AFFORDABLE CUSTOMER CHARGES
The average Boca Raton resident pays a customer charge of approximately $60 for consuming a very high 15,000 gallons of water per month. The associated charge for this volume is low compared to other systems in the region, and given the area's above-average income levels, equates to only 1% of MHI, one-half the 2% Fitch affordability threshold for combined service. A city ordinance requiring automatic annual rate increases equal to the growth in the consumer price index (CPI) helps revenues keep pace with escalating costs.
FAVORABLE DEBT AND CAPITAL PROFILES
The system's low debt burden is evidenced by a per-customer debt ratio of $499 and debt-to-net plant of only 15% in fiscal 2015, both of which are well below the 'AAA' median levels. Debt amortization is rapid with 100% of principal retiring in 15 years, and in fiscal 2015 the ADS carrying costs were a very low 9% of gross revenues.
The current six-year CIP totals $140 million, or $23.3 million on average per year, and focuses primarily on R&R work and maintaining regulatory compliance. Capital spending is expected to be fully funded by internal cash and operating surpluses, which appears reasonable given the city's very strong current and expected cash flows, including robust available R&R funding. No additional debt is expected at this time.
AMPLE GROUNDWATER TO MEET LONG-TERM DEMAND
Groundwater is provided from five well fields that draw water from the Biscayne aquifer, which is considered to have a sufficient long-term supply. The system's 70 million gallon per day (mgd) in total water treatment capacity is twice that of the current average daily demand. Though some commercial development continues, the city's built-out nature ensures that water supply should remain ample relative to demand. The water use permit from the South Florida Water Management District (SFWMD) is valid through fiscal 2028.
Wastewater treatment is provided by the Glades Road wastewater treatment plant (WWTP), which has a permitted treatment capacity is 17.5 mgd. Average flows of 13.3 mgd in 2015 equate to a somewhat elevated 76% of available ample treatment capacity, although the city's mostly developed nature supports demand stability.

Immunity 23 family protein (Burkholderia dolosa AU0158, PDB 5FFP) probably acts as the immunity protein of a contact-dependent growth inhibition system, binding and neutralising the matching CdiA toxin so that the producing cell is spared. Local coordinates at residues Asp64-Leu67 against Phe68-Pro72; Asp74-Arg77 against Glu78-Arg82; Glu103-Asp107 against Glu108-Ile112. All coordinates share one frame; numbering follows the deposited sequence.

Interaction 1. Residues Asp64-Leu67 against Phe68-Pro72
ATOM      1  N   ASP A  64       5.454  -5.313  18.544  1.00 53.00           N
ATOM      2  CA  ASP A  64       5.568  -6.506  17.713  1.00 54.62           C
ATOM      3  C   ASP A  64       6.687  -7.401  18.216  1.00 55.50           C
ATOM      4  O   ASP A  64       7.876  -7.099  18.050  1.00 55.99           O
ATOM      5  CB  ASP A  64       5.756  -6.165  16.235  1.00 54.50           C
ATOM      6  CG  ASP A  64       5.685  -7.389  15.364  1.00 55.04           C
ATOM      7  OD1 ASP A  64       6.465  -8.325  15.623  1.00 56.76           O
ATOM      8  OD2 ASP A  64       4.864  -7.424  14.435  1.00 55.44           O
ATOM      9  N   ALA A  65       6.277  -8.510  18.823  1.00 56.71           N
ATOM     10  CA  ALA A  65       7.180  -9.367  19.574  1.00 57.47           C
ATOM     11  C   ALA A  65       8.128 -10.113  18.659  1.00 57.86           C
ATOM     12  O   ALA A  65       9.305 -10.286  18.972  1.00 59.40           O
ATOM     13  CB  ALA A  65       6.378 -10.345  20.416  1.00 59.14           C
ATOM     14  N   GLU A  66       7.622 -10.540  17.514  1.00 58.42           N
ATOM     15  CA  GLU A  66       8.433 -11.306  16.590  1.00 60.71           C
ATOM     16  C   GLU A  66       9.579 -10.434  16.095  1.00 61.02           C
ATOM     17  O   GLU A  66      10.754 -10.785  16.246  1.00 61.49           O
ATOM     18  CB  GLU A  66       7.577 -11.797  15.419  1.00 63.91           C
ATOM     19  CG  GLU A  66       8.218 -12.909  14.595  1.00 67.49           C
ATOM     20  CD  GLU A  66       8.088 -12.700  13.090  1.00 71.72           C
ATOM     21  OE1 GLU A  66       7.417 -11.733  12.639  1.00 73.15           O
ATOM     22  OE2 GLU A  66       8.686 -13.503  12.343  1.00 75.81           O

The system also operates a 17.5 mgd water reclamation facility (co-located with the Glades Road WWTP) that supplies treated wastewater effluent for irrigation use within the service area. Known as 'Project IRIS' (in-city reclamation irrigation system), the effluent reuse system reduces system-wide demand for irrigation from groundwater sources in order to maintain compliance with SFWMD rules regulating water availability. The reclamation facility currently treats 100% of effluent for re-use and maintains agreements with large irrigation users such as golf courses, universities and parks and recreation facilities.
Project IRIS helps limit the system's potential exposure to increased financial and capital requirements associated with state and federal mandates, including numeric nutrient criteria. Consistent with state law, the city is legally permitted to discharge excess treated effluent created by wet weather events via ocean outfall.
Additional information is available at 'www.fitchratings.com'.
In addition to the sources of information identified in Fitch's Revenue-Supported Rating Criteria, this action was additionally informed by information from Lumesis.
Revenue-Supported Rating Criteria (pub. 16 Jun 2014)
U.S. Water and Sewer Revenue Bond Rating Criteria (pub. 03 Sep 2015)
Dodd-Frank Rating Information Disclosure Form